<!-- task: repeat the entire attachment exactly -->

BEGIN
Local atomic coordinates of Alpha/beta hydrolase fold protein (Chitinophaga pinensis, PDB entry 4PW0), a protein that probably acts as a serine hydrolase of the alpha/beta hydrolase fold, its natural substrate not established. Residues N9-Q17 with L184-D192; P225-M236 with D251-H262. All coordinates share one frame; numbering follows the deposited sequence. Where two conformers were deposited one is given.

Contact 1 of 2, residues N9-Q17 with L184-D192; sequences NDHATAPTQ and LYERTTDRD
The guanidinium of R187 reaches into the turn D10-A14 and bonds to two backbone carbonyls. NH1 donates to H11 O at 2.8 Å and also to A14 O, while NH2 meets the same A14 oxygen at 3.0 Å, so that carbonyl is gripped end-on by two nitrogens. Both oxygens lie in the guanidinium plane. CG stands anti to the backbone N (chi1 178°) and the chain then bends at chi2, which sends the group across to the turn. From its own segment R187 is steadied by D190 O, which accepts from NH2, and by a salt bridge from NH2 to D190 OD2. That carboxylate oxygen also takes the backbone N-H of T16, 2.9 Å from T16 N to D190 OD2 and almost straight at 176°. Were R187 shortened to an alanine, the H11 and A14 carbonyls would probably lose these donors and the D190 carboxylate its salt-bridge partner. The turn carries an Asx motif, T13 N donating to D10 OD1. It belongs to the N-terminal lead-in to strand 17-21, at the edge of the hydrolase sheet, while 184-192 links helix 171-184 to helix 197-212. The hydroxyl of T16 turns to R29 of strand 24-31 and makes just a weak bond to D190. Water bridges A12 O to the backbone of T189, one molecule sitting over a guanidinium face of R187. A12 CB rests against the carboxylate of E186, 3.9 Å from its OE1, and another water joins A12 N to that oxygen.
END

Local atomic coordinates of Alpha/beta hydrolase fold protein (Chitinophaga pinensis, PDB entry 4PW0), a protein that probably acts as a serine hydrolase of the alpha/beta hydrolase fold, its natural substrate not established. Residues N9-Q17 with L184-D192; P225-M236 with D251-H262. All coordinates share one frame; numbering follows the deposited sequence. Where two conformers were deposited one is given.

Contact 1 of 2, residues N9-Q17 with L184-D192; sequences NDHATAPTQ and LYERTTDRD
The guanidinium of R187 reaches into the turn D10-A14 and bonds to two backbone carbonyls. NH1 donates to H11 O at 2.8 Å and also to A14 O, while NH2 meets the same A14 oxygen at 3.0 Å, so that carbonyl is gripped end-on by two nitrogens. Both oxygens lie in the guanidinium plane. CG stands anti to the backbone N (chi1 178°) and the chain then bends at chi2, which sends the group across to the turn. From its own segment R187 is steadied by D190 O, which accepts from NH2, and by a salt bridge from NH2 to D190 OD2. That carboxylate oxygen also takes the backbone N-H of T16, 2.9 Å from T16 N to D190 OD2 and almost straight at 176°. Were R187 shortened to an alanine, the H11 and A14 carbonyls would probably lose these donors and the D190 carboxylate its salt-bridge partner. The turn carries an Asx motif, T13 N donating to D10 OD1. It belongs to the N-terminal lead-in to strand 17-21, at the edge of the hydrolase sheet, while 184-192 links helix 171-184 to helix 197-212. The hydroxyl of T16 turns to R29 of strand 24-31 and makes just a weak bond to D190. Water bridges A12 O to the backbone of T189, one molecule sitting over a guanidinium face of R187. A12 CB rests against the carboxylate of E186, 3.9 Å from its OE1, and another water joins A12 N to that oxygen.